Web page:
Nosebleeds (epistaxis) occur when a blood vessel bursts in the lining of the nose. Blood vessels are located close to the surface in the nose and this makes them fragile and easy to burst. Nosebleeds are a common complaint and more than half of all children will experience at least one.

What causes it?

Nosebleeds can be caused by:

  • minor trauma such as nose picking, coughing, sneezing or rubbing
  • straining when constipated
  • facial trauma
  • foreign objects in the nasal passage
  • sinus and nasal infections
  • deviated septum (where the cartilage and bone in the centre of the nose is crooked and makes breathing difficult)
  • dry, cold air
  • vascular problems (arteries and veins) or high blood pressure
  • infections or allergies
  • certain medications or medical treatment.

What is the treatment?

Most nosebleeds will involve minimal bleeding and last for less than 10 minutes. However, your child may be distressed by the sight and taste of the blood. It’s important to keep them calm as crying will make the bleeding worse.

  1. Sit your child down and lean them slightly forward.
  2. Use your thumb and forefinger to squeeze the soft part of their nose shut for 10 minutes (repeat for another 10 minutes if it hasn’t stopped bleeding).
  3. Apply a cool cloth or an icepack to the bridge of their nose.
  4. Give them a drink or ice-block to help take away the taste of the blood in their mouth.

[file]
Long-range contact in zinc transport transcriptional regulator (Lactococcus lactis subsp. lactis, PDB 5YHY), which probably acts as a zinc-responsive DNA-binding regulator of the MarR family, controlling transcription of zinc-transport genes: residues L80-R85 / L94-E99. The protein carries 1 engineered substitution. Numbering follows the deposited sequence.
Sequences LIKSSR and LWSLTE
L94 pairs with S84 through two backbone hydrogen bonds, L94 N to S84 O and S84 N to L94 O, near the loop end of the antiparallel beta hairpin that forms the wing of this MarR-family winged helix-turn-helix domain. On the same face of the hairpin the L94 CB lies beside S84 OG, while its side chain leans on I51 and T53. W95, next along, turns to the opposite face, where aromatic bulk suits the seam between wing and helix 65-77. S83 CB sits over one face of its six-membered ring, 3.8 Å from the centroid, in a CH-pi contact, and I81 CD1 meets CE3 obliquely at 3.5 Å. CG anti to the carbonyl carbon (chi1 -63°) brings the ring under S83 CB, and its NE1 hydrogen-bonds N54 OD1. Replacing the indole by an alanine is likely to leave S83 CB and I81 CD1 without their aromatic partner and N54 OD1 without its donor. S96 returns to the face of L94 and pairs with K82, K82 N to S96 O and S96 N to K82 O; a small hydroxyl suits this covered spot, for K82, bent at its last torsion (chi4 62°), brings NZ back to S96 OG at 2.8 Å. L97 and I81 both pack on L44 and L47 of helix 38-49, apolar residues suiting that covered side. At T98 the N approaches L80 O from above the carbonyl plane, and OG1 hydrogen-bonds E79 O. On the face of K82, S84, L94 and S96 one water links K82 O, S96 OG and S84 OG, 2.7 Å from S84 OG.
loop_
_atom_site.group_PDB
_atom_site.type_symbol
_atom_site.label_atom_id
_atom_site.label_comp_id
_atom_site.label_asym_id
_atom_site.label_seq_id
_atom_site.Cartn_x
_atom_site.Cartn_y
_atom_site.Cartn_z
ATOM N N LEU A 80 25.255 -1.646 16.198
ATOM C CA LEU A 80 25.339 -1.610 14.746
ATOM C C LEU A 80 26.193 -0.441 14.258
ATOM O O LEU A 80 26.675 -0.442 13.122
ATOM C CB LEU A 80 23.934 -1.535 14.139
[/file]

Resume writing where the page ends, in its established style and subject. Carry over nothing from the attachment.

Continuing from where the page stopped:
5. Get them to spit out any blood that’s dripped into their mouth. Swallowing blood may make them vomit and this can increase/continue the bleeding.

Seek medical attention if the bleeding doesn’t stop or you are still concerned. Doctors may apply a cream, cauterise (freeze or burn) the blood vessel or pack your child’s nose with gauze to stop the bleeding.

Care at home

For 24 hours after the nosebleed:

  • Keep your child calm with quiet activities.
  • Don’t give your child a hot bath/shower or hot foods/drinks.
  • Stop your child from picking or blowing their nose.

Key points to remember

  • Nosebleeds are very common in children and will often not require medical attention.
  • Most are caused by harmless activities during playtime.

When to seek help

See your GP if your child has any common symptoms.

In an emergency, call Triple Zero (000) and ask for an ambulance.

If you're not sure whether to go to an emergency department, call 13 HEALTH (13 43 25 84) and speak to a registered nurse.

Developed by the Paediatric Otolaryngology Head and Neck Surgery (Ear, Nose and Throat) Department, Queensland Children’s Hospital. We acknowledge the input of consumers and carers.

Resource ID: FS164. Reviewed: December 2016.

Disclaimer: This information has been produced by healthcare professionals as a guideline only and is intended to support, not replace, discussion with your child’s doctor or healthcare professionals. Information is updated regularly, so please check you are referring to the most recent version. Seek medical advice, as appropriate, for concerns regarding your child’s health.

Last updated: October 2023